Tom Fulks

Do we really live in the ‘happiest place’ in America? Ha! As if …

Tom Fulks is a columnist for The Tribune.
Tom Fulks is a columnist for The Tribune. dmiddlecamp@thetribunenews.com

Let’s just admit it: Our community isn’t really the happiest place in America.

It never was.

This may disappoint the legion of Pollyanas so fond of parroting Oprah Winfrey’s celebrated, but inapt, characterization of San Luis Obispo (which many have inflated to encompass all of San Luis Obispo County).

If ours ever was the happiest community in America, then how do we account for the stone-cold bigotry and hatred that lurks behind the smiles of so many?

How do we explain such widespread indifference to the fact that living in our midst is a criminal, unmolested, who believes arson is how you shoo away unwelcome Mexican farmworkers?

Why hasn’t anyone from the happiest place in America helped authorities solve what seems to be a rather straightforward crime?

Someone has to know who set that fire.

Sure, it’s a “happy place,” if you can ignore the crowd that accepts violence as a means of expressing community will.

It’s a “happy place,” if you’re not a migrant farmworker, bending your back in the sun, sleeping in a hovel, knowing there’s an angry subculture of Donald Trump-emboldened nativists wanting you disappeared.

No, we’re not special, just better than most at believing we are — and chastising anyone who says otherwise.

We’re just as mean and nasty as much of the nation during this season of divide-and-hate politics, spearheaded by a presidential nominee who singularly focuses public ire on the weakest among us.

After arson destroyed a farmer workforce housing project in a Nipomo neighborhood several weeks ago, I noted in a column the happy tone of some of the neighbors upon learning the news.

Rather than condemning the violence, lots of folks damned the farmers for trying to build seven homes that would have housed 16 farmworkers each.

Reasonable people can disagree whether this was a good project or not — and the proponents should have done a better job communicating with the neighbors.

But torching the project is an appalling affront to our American way of civics.

Those satisfied with the end result — farmworker housing project destroyed — are frighteningly sanguine about arson as the means.

The issue isn’t whether it was a lousy project, but that this particular project should have been fought by legal means — in the courts, at the ballot box, by civilized discourse.

My column generated a lot of positive response in that regard.

Many folks understood that violence is the wrong way to deal with community disputes.

However, many didn’t. To them, arson was worthy of no more than a measly “meh.”

And that’s why we shouldn’t claim to be the happiest place in America — we’re too ambivalent toward violence as means to a political end.

Truth is, if our words are any indication of our core virtues, we can’t be the happiest.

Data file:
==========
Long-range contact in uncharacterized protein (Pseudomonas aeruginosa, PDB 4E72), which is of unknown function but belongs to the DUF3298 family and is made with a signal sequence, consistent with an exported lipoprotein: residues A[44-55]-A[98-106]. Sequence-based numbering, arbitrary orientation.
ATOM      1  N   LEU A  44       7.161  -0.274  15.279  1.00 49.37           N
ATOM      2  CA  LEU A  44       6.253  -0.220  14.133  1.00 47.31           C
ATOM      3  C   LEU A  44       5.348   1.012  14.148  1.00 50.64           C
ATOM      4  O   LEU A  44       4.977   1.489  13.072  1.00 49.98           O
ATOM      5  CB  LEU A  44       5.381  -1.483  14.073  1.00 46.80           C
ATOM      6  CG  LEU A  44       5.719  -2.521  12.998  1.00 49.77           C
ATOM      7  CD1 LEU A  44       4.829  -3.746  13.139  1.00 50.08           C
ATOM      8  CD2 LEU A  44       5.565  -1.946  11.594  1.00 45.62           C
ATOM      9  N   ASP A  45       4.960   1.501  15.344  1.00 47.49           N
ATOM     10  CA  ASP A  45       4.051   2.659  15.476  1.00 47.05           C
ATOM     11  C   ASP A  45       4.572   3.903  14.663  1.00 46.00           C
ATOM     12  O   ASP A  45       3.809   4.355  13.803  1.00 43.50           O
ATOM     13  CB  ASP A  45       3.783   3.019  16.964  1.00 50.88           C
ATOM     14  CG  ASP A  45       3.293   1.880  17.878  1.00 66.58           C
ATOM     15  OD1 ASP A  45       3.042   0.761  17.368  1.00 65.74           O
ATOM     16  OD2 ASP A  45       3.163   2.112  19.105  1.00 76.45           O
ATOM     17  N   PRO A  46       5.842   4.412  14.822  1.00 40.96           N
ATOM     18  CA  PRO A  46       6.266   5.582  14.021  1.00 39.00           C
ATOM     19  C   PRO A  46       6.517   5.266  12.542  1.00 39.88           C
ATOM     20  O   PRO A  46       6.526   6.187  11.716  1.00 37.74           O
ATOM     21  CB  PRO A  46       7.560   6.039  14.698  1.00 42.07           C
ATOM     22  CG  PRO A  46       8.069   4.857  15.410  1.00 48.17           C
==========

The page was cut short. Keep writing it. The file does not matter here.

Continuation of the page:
“Hey Tom,” commented one guy under the piece, “why not let them live at your house, or move them in next door to you.”

He continued: “… And when these guys start hitting on your daughters, and they start breeding at about 13 years old, we’ll embrace our southern little brown brothers … Let them live in your neighborhood. They aren’t wanted anywhere else.”

After which, another enthused: “I’m seeing a lot of potential best friends in this comments section.”

Others were less interested in the meaning of the message than in hating the messenger.

“Tom Fulks and Co. are the arsonists and terrorists in this community,” wheezed a habitual commenter, offering no more than bile.

Another confused anger merchant called me a “highly paid liberal consultant” before bleating: “(C)an we pass the hat and buy Tom Fulks a new shirt? … (A)t least Donald Trump knows how to dress.”

I remain convinced that much of the local surrender to such hatred and violence comes from people who’ve long suppressed their bigotry but now feel comfortable openly expressing it — as if given license by Trump, who refuses to publicly condemn violence at his rallies.

Like so many local folks and their blasé reaction to arson in Nipomo, Trump shrugs it all off — the violence, the racism, the anti-Semitism, the misogyny and other prerequisites to tyranny — with a dismissive shirk of responsibility: “I have no control over the people.”

Followers take cues from leaders, and Trump’s rhetoric makes clear he condones it all.

He once wondered aloud whether he would ever kill journalists, but ultimately, benevolently, decided he wouldn’t.

For the sake of everyone living in this “happiest place in America,” let’s hope our angry, out-of-the-closet bigots get the joke.

Liberal columnist Tom Fulks is a former reporter and opinion writer. He has been a political campaign consultant for many local races. His column runs in The Tribune every other Sunday, in rotation with conservative columnist Matthew Hoy.

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